You Need Professionals. Moving is a huge pain. So are the processes of selling and buying houses. You know that. I know that. But there are people out there who refuse to let it get them down. We worked with some amazing people. Our real estate agent and mortgage broker made an awesome team and headed off a potential disaster when one of the other parties involved ran into problems. Our movers were similarly, awesomely efficient and professional. If you are looking to move in the Houston, Texas area, give me a shout; I would love to recommend them to you.
Keys Were Everywhere. One of the biggest surprises for me was just how many unidentified keys we had floating around. When I was a little kid, I thought old keys were awesome. Now, they are just unrecognized but potentially important clutter, the worst kind of tchotchke. My solution: henceforth, every key we own gets cataloged in Evernote, with a photo, a description of what it does, and, if we have multiple copies, both the number of copies and where they are stored.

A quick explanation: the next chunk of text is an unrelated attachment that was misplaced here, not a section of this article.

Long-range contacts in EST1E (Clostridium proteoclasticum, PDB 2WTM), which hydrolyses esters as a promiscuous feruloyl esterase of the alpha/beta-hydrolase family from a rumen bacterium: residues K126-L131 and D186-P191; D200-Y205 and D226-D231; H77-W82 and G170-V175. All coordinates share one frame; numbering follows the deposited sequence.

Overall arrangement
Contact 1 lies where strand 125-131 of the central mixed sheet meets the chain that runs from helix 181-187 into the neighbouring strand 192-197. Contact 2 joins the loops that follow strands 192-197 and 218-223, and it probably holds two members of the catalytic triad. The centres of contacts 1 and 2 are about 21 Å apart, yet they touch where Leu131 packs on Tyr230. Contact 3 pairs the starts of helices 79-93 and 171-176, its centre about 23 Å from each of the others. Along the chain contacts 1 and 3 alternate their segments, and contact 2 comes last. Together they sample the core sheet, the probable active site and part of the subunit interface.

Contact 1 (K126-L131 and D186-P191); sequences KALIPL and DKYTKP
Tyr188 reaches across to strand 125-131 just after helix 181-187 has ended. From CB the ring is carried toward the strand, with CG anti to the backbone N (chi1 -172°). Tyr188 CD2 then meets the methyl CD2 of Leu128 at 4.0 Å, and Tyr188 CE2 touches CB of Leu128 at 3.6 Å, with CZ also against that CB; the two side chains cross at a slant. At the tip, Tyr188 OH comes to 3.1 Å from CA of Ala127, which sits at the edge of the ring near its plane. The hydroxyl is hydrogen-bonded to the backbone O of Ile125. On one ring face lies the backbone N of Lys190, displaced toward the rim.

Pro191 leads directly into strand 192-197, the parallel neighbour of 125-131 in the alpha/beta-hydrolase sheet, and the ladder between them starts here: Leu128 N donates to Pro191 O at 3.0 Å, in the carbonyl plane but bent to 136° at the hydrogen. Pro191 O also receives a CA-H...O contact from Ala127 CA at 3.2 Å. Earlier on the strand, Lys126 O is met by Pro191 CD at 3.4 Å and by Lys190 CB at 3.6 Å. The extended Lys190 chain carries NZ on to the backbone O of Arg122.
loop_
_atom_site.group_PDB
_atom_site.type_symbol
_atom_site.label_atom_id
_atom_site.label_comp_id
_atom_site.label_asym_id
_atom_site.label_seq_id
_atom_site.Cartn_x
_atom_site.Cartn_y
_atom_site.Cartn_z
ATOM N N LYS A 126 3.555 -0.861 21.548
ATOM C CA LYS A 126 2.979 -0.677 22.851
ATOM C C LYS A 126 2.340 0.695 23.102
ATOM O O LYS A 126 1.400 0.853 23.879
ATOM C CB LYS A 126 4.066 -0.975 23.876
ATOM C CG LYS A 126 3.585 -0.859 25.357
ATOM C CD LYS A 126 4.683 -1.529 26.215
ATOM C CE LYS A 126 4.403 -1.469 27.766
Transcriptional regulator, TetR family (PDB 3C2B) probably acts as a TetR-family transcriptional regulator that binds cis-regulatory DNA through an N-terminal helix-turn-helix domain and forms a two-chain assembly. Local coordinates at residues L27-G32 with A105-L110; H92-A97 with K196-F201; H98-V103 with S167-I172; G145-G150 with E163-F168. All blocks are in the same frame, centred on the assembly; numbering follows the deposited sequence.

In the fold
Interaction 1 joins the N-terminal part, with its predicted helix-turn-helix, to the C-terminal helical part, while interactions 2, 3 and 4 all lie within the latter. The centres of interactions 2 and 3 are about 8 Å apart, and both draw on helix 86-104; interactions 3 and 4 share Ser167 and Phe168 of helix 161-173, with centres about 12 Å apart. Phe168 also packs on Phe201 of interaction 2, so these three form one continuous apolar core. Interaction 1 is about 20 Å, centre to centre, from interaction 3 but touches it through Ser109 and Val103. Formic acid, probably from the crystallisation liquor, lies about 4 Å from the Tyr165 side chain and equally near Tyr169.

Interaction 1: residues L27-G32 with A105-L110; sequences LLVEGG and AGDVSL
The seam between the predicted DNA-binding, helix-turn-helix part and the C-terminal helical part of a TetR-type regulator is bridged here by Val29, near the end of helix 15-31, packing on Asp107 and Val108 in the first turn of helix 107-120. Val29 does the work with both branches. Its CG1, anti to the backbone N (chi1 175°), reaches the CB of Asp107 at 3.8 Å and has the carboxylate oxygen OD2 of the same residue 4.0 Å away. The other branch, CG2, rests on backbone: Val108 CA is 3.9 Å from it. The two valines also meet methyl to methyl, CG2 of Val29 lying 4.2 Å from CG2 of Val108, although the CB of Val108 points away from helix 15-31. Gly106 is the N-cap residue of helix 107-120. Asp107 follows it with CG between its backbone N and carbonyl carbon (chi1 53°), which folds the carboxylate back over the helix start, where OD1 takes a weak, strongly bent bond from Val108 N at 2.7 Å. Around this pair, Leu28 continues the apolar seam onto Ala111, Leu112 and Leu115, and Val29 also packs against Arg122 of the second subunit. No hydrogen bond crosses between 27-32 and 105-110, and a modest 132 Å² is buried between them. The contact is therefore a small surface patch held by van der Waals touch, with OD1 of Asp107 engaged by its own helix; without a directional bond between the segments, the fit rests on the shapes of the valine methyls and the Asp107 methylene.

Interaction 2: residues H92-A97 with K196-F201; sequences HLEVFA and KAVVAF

Paper Was Everywhere. We also have a veritable sea of paper floating around. The solution to this is easy: go paperless. The best way to do this, hands down, is the Fujitsu ScanSnap iX500 Deluxe Bundle Scanner for PC. It includes the Fujitsu ScanSnap iX500 scanner, which is incredibly fast, accurate, flexible, and user-friendly, as well as a full copy of Adobe Acrobat (Standard). It has already helped us digitize a tremendous amount of paper, with more to follow. Of course, Evernote is indispensable for this task, too.